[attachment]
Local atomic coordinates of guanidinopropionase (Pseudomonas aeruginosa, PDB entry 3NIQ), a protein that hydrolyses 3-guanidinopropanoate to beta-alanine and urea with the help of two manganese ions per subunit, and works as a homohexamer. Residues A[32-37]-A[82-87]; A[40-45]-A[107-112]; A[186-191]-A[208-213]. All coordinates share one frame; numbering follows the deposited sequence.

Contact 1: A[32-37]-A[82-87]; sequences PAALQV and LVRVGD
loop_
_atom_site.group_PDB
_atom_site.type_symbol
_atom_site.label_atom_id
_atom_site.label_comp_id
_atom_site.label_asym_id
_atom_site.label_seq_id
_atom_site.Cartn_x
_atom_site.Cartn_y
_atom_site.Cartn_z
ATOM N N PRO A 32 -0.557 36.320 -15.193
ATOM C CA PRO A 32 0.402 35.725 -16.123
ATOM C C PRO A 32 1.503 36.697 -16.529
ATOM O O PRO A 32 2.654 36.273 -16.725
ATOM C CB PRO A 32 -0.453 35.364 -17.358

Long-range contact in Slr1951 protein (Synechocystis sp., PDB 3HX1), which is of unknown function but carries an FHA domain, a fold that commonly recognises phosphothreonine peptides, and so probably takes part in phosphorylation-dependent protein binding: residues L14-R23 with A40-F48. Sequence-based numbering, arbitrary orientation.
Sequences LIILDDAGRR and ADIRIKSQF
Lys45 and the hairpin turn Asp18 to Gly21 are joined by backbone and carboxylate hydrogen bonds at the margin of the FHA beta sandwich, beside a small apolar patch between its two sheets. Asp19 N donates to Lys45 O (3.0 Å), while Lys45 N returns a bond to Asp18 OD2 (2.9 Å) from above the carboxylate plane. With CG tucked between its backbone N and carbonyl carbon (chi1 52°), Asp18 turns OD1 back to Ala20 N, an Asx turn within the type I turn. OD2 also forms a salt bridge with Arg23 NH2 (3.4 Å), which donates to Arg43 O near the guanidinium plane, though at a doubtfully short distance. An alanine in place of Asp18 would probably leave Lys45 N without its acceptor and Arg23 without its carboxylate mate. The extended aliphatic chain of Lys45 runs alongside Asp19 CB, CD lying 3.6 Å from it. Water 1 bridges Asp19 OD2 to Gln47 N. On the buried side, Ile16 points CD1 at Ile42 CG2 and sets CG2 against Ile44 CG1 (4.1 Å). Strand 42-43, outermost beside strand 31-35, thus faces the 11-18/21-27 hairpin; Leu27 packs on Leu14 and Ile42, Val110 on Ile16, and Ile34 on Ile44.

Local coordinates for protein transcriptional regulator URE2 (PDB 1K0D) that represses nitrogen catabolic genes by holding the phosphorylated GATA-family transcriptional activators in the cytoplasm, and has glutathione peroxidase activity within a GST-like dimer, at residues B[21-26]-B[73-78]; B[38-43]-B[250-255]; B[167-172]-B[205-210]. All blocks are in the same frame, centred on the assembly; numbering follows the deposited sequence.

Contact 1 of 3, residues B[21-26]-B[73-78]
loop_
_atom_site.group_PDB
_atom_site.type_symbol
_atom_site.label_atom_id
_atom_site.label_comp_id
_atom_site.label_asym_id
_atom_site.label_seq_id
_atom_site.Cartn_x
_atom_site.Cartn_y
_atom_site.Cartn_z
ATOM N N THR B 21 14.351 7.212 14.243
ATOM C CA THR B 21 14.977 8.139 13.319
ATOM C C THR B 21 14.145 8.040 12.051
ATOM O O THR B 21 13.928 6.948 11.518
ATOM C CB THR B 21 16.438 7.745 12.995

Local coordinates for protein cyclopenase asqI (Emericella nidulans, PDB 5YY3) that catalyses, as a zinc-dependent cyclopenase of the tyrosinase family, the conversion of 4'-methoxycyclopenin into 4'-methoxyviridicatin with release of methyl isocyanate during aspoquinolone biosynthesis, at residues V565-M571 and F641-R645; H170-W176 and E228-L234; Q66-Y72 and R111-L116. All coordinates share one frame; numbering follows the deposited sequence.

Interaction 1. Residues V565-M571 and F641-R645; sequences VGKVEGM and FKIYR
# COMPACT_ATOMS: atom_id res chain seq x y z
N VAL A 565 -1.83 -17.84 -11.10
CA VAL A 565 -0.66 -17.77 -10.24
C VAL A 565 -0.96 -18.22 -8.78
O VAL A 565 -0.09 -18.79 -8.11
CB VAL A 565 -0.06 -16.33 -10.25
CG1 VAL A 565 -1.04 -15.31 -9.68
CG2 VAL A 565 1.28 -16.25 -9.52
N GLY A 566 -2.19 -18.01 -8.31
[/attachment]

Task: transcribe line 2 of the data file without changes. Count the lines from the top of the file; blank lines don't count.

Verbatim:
Contact 1: A[32-37]-A[82-87]; sequences PAALQV and LVRVGD